Born in 1802—a few years before independence from Spain—Valentín Alsina studied law & obtained his first government post under the presidency of Bernardino Rivadavia. Short-lived, politics became much more complicated after Rosas took charge in 1829. Although Alsina formed part of the opposition to Rosas, he was protected by his father-in-law, Manuel Vicente Maza… an early Rosas supporter who switched sides & was eventually assassinated by Rosas’ troops.
Arrested & imprisioned, Alsina managed to escape to Uruguay in 1837 where he continued to oppose Rosas in the newspapers, along with other exiles like his neighbor in Recoleta Cemetery, Florencio Varela. After the defeat of Rosas in 1852, Alsina returned to Buenos Aires to oppose Urquiza as well. He was elected Governor of Buenos Aires but served for only a brief period due to another uprising.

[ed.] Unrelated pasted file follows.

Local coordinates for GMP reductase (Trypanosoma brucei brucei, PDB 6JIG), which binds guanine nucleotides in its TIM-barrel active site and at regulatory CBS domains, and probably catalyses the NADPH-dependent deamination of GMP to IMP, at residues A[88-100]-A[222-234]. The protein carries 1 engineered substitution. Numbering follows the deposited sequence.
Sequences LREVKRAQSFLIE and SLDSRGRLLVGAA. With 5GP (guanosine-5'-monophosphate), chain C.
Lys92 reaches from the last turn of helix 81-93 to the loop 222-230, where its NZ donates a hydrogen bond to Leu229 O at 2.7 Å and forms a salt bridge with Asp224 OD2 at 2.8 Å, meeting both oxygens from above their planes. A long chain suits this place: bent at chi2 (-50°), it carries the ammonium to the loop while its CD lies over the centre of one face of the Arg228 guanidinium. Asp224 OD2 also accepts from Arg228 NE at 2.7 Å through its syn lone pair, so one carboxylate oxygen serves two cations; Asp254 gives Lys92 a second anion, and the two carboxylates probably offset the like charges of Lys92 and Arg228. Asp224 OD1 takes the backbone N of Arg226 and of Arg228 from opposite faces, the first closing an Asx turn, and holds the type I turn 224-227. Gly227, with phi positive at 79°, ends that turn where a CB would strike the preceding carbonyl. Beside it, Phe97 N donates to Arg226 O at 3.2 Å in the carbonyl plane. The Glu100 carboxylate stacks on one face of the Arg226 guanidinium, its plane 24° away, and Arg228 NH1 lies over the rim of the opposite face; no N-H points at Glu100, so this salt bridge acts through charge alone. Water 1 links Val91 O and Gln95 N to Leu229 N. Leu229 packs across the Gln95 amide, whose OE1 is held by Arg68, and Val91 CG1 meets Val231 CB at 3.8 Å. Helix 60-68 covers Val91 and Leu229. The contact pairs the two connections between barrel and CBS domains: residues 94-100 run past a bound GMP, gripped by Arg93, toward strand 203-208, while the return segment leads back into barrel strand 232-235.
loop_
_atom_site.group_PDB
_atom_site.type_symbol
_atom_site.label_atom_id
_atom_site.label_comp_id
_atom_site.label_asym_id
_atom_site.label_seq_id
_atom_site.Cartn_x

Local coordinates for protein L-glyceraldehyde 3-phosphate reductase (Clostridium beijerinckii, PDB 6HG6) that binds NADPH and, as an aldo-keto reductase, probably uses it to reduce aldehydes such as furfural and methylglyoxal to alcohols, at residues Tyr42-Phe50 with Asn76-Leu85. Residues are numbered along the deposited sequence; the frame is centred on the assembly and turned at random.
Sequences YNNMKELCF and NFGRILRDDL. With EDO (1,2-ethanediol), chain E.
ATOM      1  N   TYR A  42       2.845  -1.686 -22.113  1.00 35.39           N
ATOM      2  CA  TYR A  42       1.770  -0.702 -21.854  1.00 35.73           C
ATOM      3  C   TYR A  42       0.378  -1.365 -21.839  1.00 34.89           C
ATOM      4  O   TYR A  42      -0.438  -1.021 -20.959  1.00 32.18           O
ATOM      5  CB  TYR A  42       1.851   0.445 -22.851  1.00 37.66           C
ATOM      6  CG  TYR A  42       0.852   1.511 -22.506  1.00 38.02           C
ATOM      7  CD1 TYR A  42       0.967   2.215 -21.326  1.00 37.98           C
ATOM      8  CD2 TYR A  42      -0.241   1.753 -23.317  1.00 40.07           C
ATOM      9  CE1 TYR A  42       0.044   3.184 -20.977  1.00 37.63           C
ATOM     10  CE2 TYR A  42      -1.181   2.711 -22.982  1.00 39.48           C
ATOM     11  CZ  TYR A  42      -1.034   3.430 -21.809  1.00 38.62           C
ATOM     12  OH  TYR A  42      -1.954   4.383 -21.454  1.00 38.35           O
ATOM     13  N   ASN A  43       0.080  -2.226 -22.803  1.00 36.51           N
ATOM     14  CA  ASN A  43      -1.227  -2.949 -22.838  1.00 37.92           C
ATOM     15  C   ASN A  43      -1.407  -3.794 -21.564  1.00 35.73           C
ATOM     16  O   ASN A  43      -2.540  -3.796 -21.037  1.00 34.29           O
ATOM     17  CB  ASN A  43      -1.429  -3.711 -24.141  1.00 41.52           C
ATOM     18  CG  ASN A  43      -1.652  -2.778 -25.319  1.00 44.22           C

The following year Alsina presided over the committee which adopted the first provincial constitution, separating Buenos Aires from the rest of Urquiza’s Confederación Argentina. During this period, he oversaw the opening of the first rail line in Argentina & brought back the remains of his former boss, President Rivadavia, for burial in Recoleta Cemetery.
After winning the 1859 Battle of Cepeda, Urquiza forced Buenos Aires to join the confederacy & Alsina had to step down. But he continued in government & occupied the top spot in the national Senate where Valentín sweared in his son, Adolfo Alsina, as Vice-President under Domingo Faustino Sarmiento. He passed away soon after in 1869. Of his numerous contributions to Argentina, Alsina is probably best known for being the first director of the provincial institution which would later become the National Library as well as the author of the nation’s first penal code.
Alsina’s statue by Belgian sculptor Jacques de Braekeleer shines after a thorough cleaning in 2011: